PAUL LEVINE worked as a newspaper reporter, a law professor and a trial lawyer before becoming a full-time novelist and screenwriter. Obviously, he cannot hold a job. Paul claims that writing fiction comes naturally: he told whoppers for many years in his legal briefs.
His newest book is THE DEEP BLUE ALIBI, praised by Publishers Weekly as a "smart, enjoyable page-turner with plenty of quirky characters and witty banter." It's the second in a new series featuring squabbling Miami lawyers Steve Solomon and Victoria Lord. The first book, SOLOMON vs. LORD, was published in 2005 to widespread critical acclaim.
The winner of the John D. MacDonald award, Paul is the author of the bestselling Jake Lassiter novels, which have been published in 23 countries. TO SPEAK FOR THE DEAD, the first of the series, was honored as one of the ten best mysteries of the year by the Los Angeles Times. A screen adaptation of the book appeared as an NBC movie in 1995.
He is also the author of 9 SCORPIONS, a tale of corruption at the Supreme Court. That book inspired Paul to co-create and co-executive produce FIRST MONDAY, the CBS TV series starring James Garner and Joe Mantegna. The show was canceled after one season, despite being a hit with disbarred lawyers, disgruntled litigants, and a demographic best described as "between Medicare and the mortuary." Paul also wrote more than 20 episodes of the TV series JAG, which gave him an opportunity to steer a nuclear submarine and land on the deck of an aircraft carrier, all without endangering national security.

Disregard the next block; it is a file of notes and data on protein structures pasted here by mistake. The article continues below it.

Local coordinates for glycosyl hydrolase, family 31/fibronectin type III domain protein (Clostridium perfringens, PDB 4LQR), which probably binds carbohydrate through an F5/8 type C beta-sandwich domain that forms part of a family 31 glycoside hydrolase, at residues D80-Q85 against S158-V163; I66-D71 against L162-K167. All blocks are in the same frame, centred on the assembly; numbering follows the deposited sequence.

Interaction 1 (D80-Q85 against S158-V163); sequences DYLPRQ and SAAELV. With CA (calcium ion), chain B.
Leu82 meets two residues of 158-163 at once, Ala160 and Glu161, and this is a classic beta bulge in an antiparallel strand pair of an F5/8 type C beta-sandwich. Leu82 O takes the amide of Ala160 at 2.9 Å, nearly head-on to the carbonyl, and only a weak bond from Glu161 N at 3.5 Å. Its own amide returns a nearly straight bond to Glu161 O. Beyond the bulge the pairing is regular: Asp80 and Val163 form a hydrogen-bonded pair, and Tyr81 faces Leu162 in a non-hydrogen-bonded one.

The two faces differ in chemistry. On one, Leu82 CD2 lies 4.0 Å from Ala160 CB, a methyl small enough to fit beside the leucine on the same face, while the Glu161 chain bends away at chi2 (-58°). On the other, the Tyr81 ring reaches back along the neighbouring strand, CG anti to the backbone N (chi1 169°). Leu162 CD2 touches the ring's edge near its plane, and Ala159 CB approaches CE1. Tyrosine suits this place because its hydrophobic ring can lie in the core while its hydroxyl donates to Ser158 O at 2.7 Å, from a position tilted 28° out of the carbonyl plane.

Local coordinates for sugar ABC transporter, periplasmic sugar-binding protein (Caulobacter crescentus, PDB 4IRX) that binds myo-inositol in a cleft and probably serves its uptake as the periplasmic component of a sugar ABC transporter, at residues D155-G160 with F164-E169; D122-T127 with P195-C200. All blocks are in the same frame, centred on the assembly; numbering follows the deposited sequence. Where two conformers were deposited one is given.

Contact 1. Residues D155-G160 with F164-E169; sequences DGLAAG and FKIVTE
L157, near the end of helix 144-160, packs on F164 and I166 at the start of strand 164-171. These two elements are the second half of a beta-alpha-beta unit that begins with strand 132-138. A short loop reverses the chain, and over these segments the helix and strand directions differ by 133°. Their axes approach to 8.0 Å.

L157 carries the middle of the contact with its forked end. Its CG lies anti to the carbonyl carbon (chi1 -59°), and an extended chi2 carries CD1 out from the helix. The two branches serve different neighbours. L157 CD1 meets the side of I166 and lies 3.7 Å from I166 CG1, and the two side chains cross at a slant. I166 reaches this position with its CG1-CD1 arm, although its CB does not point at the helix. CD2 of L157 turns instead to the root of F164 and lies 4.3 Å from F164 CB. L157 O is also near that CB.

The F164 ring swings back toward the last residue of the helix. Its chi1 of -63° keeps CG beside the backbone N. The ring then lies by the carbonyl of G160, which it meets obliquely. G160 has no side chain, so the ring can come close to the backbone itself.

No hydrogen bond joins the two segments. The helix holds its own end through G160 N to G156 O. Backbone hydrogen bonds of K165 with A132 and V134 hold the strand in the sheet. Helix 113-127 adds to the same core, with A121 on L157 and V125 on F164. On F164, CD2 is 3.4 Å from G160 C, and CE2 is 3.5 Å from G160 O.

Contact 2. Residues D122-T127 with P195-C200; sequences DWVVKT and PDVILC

Paul is a graduate of Penn State University where he majored in journalism and the University of Miami Law School where he majored in the swimming pool. He passed the Florida Bar exam in his first try in what he suspects was a computer glitch.
Paul practiced law with one of the nation's largest law firms, where he did not even pretend to know all his partners' names. He specialized in "complex litigation," cases so abstruse that even lawyers charging 500 bucks an hour didn't fully understand them. Paul tried hundreds of cases and handled appeals at every level, including the Supreme Court. Along the way, he filed expense accounts nearly as creative as his legal briefs.
Paul says he enjoys writing more than lawyering because he no longer keeps time sheets and gets to work in his underwear. He lives in the hills of Southern California which he claims are populated by rattlesnakes and coyotes, and those are just the Hollywood agents.